“This Is A Serious Abuse Of Powers”: The Greens Will Take NSW Police To Court Over Drug Dogs

Some punters were handed six-month bans from the venue, despite not having any drugs on them.

Sniffer dogs procedure strip search

Want more Junkee in your life? Sign up to our newsletter, and follow us on Instagram, Twitter and Facebook so you always know where to find us.

The Greens’ anti-sniffer dog initiative Sniff Off will meet with legal representatives this week to decide on a course of action against the NSW Police Force, after a number of punters were refused entry to Above & Beyond’s Sydney gig on the weekend due to new and controversial drug dog rules.

Last week, NSW Police announced they would deny entry to any gig-goer who sniffer dogs “indicated” was carrying drugs — regardless of whether police actually found any drugs on them.

The announcement caused an uproar among civil liberties advocates, and on Friday The Greens’ Sniff Off sought an injunction in the NSW Supreme Court in an effort to stop the police carrying out the new practice.

But the injunction application was dismissed by judge Michael Pembroke, who remarked that the court “doesn’t waste time with hypothetical issues like that”. Essentially, until someone’s rights had actually been infringed, no action could be taken.

NSW Police went ahead with their new policy at Saturday’s gig, and Sniff Off campaigner and Greens MP David Shoebridge has now told Junkee they know of “at least five” ticket holders who were refused entry by police after a sniffer dog had falsely indicated they were carrying drugs.

“On at least one occasion, the ticket holder wasn’t just excluded, they were given a six-month ban from entering any part of the Sydney Olympic Park precinct,” Shoebridge told Junkee. “It’s an extraordinary double punishment, all based on the opinion of a dog.”

A Sydney Olympic Park banning notice from the weekend. Photo via Sniff Off Facebook

In one case, as reported by the Sydney Morning Herald, a 23-year-old woman was denied entry because the drug dog picked up that she was carrying Vicks nasal decongestant.

“I was just about to go through the bag check and then the dog came up around and they pulled me aside and asked me come over to the check-in station,” she told the SMH.  “They told me to take my top off and then asked me all these questions like, ‘Have you been around it [drugs]? When was the last time you took it?'”

“I spoke to the licensee who said,  ‘You’ve got the Vicks stick and the dog has identified you as positive so we’re not letting you in.'”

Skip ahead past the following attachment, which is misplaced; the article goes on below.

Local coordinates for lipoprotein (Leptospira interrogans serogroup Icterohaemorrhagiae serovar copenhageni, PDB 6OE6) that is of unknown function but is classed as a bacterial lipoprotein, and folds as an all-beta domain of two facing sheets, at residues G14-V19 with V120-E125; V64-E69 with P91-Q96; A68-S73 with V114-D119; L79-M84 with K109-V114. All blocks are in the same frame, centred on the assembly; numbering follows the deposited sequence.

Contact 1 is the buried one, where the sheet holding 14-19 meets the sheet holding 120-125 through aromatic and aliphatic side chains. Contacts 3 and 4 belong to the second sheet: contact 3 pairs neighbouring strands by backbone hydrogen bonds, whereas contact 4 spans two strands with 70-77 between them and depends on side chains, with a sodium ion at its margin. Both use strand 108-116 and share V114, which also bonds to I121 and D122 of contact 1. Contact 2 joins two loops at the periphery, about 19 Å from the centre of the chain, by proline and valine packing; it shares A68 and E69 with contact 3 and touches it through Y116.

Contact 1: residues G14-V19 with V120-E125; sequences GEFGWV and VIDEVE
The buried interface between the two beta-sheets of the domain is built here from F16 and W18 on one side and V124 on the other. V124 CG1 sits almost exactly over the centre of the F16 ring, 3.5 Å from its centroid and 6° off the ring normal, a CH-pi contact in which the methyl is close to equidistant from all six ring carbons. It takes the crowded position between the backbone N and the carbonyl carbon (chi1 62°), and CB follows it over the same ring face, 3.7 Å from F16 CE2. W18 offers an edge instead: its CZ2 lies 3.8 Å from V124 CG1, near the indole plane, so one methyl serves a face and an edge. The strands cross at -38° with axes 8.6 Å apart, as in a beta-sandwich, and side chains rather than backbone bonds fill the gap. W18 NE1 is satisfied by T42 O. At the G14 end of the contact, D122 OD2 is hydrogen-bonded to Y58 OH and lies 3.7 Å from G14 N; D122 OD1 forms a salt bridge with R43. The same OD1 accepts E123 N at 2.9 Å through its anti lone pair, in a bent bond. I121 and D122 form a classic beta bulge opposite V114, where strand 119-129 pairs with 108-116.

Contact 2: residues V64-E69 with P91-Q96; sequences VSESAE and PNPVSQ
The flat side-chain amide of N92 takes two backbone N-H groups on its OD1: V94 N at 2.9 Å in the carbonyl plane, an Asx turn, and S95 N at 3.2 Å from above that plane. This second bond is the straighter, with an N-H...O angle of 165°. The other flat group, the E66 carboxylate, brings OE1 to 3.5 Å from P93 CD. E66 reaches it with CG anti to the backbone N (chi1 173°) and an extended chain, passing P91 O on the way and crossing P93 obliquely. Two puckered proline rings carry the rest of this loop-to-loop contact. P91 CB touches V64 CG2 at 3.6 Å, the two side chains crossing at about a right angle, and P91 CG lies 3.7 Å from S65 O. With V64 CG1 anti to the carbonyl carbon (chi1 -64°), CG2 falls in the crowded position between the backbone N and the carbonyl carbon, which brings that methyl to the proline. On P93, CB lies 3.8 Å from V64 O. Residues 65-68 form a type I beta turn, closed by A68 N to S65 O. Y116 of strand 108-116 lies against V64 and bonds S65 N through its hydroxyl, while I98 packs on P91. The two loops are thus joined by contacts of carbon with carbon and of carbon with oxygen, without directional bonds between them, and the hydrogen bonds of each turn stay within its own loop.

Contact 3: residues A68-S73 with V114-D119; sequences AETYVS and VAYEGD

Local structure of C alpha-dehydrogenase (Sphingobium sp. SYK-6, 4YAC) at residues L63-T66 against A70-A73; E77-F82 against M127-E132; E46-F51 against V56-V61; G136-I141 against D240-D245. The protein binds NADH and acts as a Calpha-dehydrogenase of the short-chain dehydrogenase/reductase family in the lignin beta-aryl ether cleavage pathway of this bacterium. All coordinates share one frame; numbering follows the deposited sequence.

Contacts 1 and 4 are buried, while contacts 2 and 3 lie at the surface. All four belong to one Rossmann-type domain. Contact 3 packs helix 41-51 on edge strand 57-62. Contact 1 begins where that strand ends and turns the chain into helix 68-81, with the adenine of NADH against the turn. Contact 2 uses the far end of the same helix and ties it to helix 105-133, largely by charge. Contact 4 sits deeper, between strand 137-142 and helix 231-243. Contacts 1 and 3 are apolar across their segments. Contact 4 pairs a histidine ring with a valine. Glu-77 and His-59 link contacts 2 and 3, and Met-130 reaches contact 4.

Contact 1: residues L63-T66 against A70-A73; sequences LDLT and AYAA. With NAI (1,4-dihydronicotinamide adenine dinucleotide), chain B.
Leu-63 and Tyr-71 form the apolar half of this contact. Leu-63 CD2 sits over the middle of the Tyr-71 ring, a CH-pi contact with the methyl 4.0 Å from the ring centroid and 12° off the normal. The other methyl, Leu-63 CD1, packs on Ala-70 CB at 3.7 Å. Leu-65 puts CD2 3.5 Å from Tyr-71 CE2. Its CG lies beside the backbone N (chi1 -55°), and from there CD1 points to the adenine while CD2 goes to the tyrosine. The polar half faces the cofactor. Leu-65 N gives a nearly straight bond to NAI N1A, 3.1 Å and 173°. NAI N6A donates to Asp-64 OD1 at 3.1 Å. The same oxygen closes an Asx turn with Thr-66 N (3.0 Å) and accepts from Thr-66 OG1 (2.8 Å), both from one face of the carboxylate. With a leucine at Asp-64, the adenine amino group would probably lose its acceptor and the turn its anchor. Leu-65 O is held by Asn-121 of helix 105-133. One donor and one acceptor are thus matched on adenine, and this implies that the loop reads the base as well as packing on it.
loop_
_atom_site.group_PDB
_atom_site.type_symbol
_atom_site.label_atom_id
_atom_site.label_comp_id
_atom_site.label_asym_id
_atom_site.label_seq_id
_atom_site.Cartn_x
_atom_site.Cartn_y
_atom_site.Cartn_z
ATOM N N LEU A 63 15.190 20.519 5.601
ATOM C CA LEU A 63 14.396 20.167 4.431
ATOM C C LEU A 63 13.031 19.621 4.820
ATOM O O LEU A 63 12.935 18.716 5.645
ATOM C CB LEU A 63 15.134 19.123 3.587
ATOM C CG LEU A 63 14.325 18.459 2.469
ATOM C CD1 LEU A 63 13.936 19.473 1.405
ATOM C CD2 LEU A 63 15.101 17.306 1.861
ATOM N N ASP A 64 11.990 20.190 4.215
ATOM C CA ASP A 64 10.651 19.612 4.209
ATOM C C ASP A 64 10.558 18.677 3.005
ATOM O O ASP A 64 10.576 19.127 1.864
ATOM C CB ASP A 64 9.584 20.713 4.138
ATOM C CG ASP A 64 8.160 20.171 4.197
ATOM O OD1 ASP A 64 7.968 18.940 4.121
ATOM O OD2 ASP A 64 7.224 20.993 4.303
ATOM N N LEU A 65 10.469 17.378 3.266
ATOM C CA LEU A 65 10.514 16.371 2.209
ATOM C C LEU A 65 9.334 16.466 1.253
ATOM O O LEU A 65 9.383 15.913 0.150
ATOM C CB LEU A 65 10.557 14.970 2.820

“This is a serious abuse of police powers and has caused substantial distress to those who were unfairly excluded,” Shoebridge says. “As well as the more than $100 for the ticket, many attendees have also paid for flights and accommodation, meaning the denial of entry has put them substantially out of pocket. The dogs get it wrong more often than not, and that’s a problem the police should be dealing with, instead they’re just doubling down.”

On average, sniffer dogs get it wrong around 80 percent of the time. The Greens and Sniff Off will meet with various legal representatives this Wednesday to decide on a course of action. That might mean seeking an injunction to stop the policy from being enacted again, or arranging a class action for those that were excluded from the Saturday’s gig.

“We will be exploring what the best legal avenue is,” Shoebridge said. “Whether that’s a further injunction, a class action, or a series of individual claims based on either civil damages or intentional torts. We want to ensure the strongest case is presented, and that may take some time.”

Will Tregoning, director and founder of harm reduction advocacy organisation Unharm, told Junkee that there’s a good chance the new drug dog practice will be continued — and extended.

“We won’t just see this practice continue. We will also see further extensions of police powers in these operations,” Tregoning told Junkee. “That has been the consistent pattern since 2001, when Dog Unit first started surveillance operations on people in public place.

“[Since then] people at these events have changed their behaviours in ways that increased risk — taking all their drugs before travelling to the event, or at the entrance, or hiding drugs in body cavities. Again, instead of winding back the program, police added strip searches to the operations. Just like regular searches during drug detection operations, most strip searches find no drugs. The searches are grossly invasive, and probably illegal.

“The extension of police powers will continue — and will continue to undermine relations between police and this community — right up until the whole program collapses under the weight of grotesque overreach, invasion of privacy, and lack of accountability for failure.”

Shoebridge warns that if the police feel empowered after enforcing this practice at one music event, there’s nothing to stop them from extending it state-wide.

“This is a fundamental civil liberty issue,” he says. “And that’s why we’re not going to let it go.”